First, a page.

From Publishers Weekly
Perhaps no region of America has contributed as much to 20th-century literature as the South. But as the years progress, the South canonized by Faulkner, O'Connor and Welty is harder and harder to find. Tight-knit, small-town America has slowly given way to acres of sprawling suburbs and anonymous mini-malls. Harris and George have gathered stories and photographs that chronicle this new South. Several are excerpted from previously published books, such as Julius Lester's And All Our Wounds Forgiven, Richard Bausch's Rare and Endangered Species and Robert Olen Butler's A Good Scent from a Strange Mountain. If these stories lack O'Connor's distinct flair for religion and the absurd or Faulkner's grasp of the weight of the past, that's the idea. In these 10 stories, the Civil War isn't history, it's all but forgotten in favor of the day-to-day histories of its residents. But the truth is that in depicting the quotidian, the stories don't work as well as several of the photograph series. Mark Steinmetz's stark black-and-white photos, culled from his collection "At the Edge of the City," capture teenagers and young adults whose hard stares and awkward glances betray their youth and leisure. Daring to be approached, as if their secrets are too awful to share, this generation of Southerners isn't so different from its peers in the rest of the country.
Copyright 1996 Reed Business Information, Inc.
From Library Journal
The ghosts of Faulkner and O'Connor have haunted succeeding generations of writers with their mythopoetic fictions of the steamy, violent South of small towns mired in segregation and characterized by a feudal division of wealth and women recoiling from serpentine men with incest and/or miscegenation on their minds. This current anthology, published under the auspices of Doubletake (one of LJ's ten best new magazines of 1995) takes aim at the past, attempting to "give the reader and viewer a better sense of life in the contemporary South" through the eyes of ten writers and 11 photographers. Photo essays follow each story, not illustrating it per se but elaborating on it and enriching the reader's vision of the region. For example, Robert Olen Butler's "The Trip Back," set against an expatriate Vietnamese community in Louisiana, is followed by selections from Mitch Epstein's "Vietnam in Versailles," shot in Versailles, Louisiana. The interplay of words and pictures?truth and fiction?is at once comic, revealing, and vibrant, recording a determined effort to reimagine the South. Recommended.?Adam Mazmanian, "Library Journal"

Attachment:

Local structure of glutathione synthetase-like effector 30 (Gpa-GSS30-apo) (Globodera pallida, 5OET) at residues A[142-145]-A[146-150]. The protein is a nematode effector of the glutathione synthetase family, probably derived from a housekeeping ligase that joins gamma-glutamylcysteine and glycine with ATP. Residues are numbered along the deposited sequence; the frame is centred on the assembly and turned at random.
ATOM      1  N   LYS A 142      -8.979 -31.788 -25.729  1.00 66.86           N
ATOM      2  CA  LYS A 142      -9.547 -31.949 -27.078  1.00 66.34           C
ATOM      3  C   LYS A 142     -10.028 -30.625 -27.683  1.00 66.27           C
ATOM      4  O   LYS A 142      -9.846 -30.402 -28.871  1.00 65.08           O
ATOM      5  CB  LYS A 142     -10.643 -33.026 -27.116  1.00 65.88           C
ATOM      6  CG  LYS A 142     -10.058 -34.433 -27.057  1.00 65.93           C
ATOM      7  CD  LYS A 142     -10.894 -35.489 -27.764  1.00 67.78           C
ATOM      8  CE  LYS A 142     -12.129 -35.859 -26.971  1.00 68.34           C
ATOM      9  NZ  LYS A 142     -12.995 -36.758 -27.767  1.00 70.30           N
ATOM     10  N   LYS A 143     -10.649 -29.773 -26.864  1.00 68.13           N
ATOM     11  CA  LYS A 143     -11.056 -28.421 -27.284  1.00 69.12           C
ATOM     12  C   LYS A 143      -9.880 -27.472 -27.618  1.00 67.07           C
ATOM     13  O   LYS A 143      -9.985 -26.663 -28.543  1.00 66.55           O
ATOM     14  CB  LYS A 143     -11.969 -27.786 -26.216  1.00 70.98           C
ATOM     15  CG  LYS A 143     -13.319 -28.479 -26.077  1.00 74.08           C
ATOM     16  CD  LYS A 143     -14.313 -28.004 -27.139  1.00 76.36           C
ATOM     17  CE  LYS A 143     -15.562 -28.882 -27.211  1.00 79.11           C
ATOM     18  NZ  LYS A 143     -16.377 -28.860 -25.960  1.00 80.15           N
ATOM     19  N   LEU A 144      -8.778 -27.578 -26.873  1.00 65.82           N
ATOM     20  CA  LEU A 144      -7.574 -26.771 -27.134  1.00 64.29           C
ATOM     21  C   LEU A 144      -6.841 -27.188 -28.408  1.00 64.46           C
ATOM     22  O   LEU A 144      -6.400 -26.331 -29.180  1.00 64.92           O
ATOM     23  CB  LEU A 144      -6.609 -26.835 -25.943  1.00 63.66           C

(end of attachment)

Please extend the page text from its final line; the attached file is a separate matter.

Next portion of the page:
Copyright 1997 Reed Business Information, Inc.